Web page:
Above all else, family therapy can help those in need just by including a professional into the mix. Having someone to guide and mediate conversations between family members can help lead everyone towards solid solutions. Plus, the therapist can also provide the family more education and information on why addiction is a family disease, helping everyone to begin to better understand how they got to the point they are at.
Family therapy does not solely focus on talking about everyone’s emotions as they pertain to their situation. Instead, family therapy places great value in helping families develop skills that can aid in the restoration of a working family unit. Some of the skills that family therapy can provide clients include the following:
- Setting boundaries. The disease of addiction will continue to creep in if no boundaries are set. It is important for all members of the family including the recovering user to learn how to be comfortable in boundary setting to help maintain healthy relationships and avoid common family issues such as codependency and invasion of privacy.
- Restoring security. Families impacted by addiction often struggle with feeling unsafe both physically and mentally. The unpredictability of a person who is under the influence of drugs or alcohol can shake individuals to their very core, which is why going to family therapy can help. This type of care will focus on identifying what makes each family member feel safe and what actions can be taken to promote that safety.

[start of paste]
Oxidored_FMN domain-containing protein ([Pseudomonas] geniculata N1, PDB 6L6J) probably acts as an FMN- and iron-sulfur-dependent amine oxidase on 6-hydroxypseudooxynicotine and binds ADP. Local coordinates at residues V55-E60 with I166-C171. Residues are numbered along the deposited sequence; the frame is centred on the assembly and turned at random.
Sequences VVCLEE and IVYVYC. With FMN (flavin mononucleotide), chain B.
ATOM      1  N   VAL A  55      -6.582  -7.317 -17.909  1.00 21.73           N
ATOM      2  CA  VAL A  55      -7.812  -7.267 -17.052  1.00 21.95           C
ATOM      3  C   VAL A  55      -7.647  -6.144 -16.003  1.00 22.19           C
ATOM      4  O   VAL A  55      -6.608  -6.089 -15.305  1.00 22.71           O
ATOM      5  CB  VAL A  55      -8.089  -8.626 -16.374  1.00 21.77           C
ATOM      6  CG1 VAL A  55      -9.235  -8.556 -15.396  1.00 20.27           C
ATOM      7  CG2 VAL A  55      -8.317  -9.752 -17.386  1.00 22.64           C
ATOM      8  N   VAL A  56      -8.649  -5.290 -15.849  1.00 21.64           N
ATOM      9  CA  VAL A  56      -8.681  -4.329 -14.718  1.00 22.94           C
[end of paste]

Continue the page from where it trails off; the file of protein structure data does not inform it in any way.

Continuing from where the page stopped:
- Improving communication. When families do not talk amongst themselves, it can be easy to see an increase in disagreements, fights, grow resentful of one another, and even make poor in-the-moment decisions based on emotion rather than information. Family therapy not only discusses the benefits of clear, open communication, but it also shows families how to implement healthy communication techniques within their own homes.
JourneyPure Knoxville Can Help Your Family Right Now
Watching your family go through addiction can be absolutely devastating. The good news is that you do not have to sit back and watch the chaos unfold until everything is destroyed. Instead, you and your family can seek professional treatment that can restore your family’s functionality.
If you need help, do not hesitate to contact us right now. We are always here to help substance users and their families recover from this deadly disease and move forward with their lives.
Contact JourneyPure Knoxville today. We can help.
Michelle Rosenker is a content writer for JourneyPure where she gets to exercise her journalistic skills by working with different addiction treatment centers nationwide. She has 10 years of experience in the field of addiction treatment and mental health and has written content for some of the country’s most prominent treatment centers and behavioral hospitals. Through her writing, Michelle is proud to continually raise awareness about the disease of addiction and share hope for the future. She lives next to the ocean in Massachusetts with her husband, two young children, and faithful dog.